Investing into a state’s defense capabilities and investing into its foreign service are two sides of the same coin. Look around us. I will give examples because the trends in Europe prove the point. France increased the defense budget by about a third but also has approved funding increases for diplomacy by 20 percent. Ukraine—still heroically defending against Russian aggression—is planning to open 10 new departments in Africa to defend against the Russian diplomatic offensive in Sub-Saharan Africa. Estonia, with a population of not even 1.5 million people, named ambassadors with specific missions in five African countries and plans to open its first department in Sub-Saharan Africa. Poland is opening an embassy in Rwanda and is increasing its engagement on the continent. I could go on like this for even longer.

Unfortunately, the global outlook does not paint a more secure picture; many states are still vulnerable today. Besides the Covid pandemic and increasing climate change, debt traps are also a worsening trend, which many African and Asian states fell into. This results in increased risk for our future. An important and traditional role in their mitigation is played by development and humanitarian aid. Czechia is one of the wealthier countries on the planet and has repeatedly declared its responsibility to help the weaker ones. These promises need to be fulfilled; they are one of the cornerstones of our credibility on the international scene. At the same time, our government follows a strong tradition of defending human rights and supporting democracy. It is one of the best ways that Czechia can present itself in the world, but it is also an effective tool for strengthening our security. States that violate the basic rights of their citizens are by their very nature a greater security threat to other states and to the international community as a whole. Russia, China, Venezuela, Myanmar, Iran can serve as evidence of this claim.

Last month, Czechia announced its candidacy into the UN Security Council for the years 2032 to 2033. With this, Czechia is wanting to get involved in solving global problems. It is an exceptional and prestigious position regardless of Russia’s current efforts to paralyze and abuse the UN’s work. The elections are still far away, but we are already activating our networks of contacts, which I believe will help us win the elections in 8 years.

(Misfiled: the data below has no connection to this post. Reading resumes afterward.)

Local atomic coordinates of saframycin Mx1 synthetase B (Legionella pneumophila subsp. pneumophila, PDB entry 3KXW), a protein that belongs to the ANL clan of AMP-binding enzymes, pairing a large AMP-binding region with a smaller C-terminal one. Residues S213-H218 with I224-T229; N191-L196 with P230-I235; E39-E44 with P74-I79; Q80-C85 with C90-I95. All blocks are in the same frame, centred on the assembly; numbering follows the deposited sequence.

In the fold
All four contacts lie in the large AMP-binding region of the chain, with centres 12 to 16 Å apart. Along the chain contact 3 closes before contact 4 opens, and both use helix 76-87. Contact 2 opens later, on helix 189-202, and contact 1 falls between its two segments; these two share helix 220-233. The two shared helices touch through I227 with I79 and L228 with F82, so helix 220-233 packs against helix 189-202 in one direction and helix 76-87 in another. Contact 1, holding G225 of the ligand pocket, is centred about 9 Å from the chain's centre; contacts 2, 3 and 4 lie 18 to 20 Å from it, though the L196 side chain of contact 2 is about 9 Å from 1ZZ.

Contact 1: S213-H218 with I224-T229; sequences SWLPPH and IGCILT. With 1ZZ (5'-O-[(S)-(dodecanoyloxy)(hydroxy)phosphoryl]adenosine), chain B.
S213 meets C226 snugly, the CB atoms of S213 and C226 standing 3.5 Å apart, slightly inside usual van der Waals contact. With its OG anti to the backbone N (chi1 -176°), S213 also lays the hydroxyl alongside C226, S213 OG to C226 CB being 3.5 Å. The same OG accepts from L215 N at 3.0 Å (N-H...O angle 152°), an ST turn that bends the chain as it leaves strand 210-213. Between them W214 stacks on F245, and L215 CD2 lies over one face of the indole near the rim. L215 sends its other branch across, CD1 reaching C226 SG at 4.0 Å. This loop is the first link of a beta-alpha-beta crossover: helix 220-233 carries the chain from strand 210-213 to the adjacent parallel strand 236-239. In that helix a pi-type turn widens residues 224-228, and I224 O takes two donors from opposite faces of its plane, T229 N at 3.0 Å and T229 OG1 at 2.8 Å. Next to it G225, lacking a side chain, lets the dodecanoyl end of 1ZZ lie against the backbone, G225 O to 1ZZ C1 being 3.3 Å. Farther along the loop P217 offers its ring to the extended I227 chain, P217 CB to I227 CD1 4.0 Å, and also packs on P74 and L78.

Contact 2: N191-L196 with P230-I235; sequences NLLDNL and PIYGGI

The time when Europe could collect the dividend of peace and neglect investments into its security has ended. Aggression against Ukraine is brutal, but it’s only one aspect of Russia’s imperial relations against Europe, the West, and the entire free and democratic world. We all hope and will do our best for Ukraine to win. But regardless, we will not have normal relations with Russia for a long time. A mere change in Russian leadership will not be enough to abandon our policy of containment and international isolation of Russia. Only a truly deeper transformation of Russian society and resignation of confrontation with its neighbors and the West will allow us to build a new, friendly relationship with Russia and establish a security architecture in Europe based on cooperation and mutual trust. Until then, unfortunately, Russia will be a direct threat to all of Europe.

The idea of “change through trade” didn't work in the Russian case. And I am afraid it will not work in the case of China either. We should accept the reality that the second largest global economy  is more and more a systemic rival, challenge, and in some areas a threat. Even taking into account its weight in the international system, it makes no sense to talk about separation, but we must work on a drastic reduction of dependence where it may threaten our strategic interests. This too will be an investment in our future security. The Ministry of Foreign Affairs and its diplomats are an integral part of the state's security apparatus. They help promote our national interests and must be even better prepared and equipped in the near future to be on the front lines of the fight to ensure the security and prosperity of the Czech Republic. For all of this, I also rely on your support.

I thank you for your attention.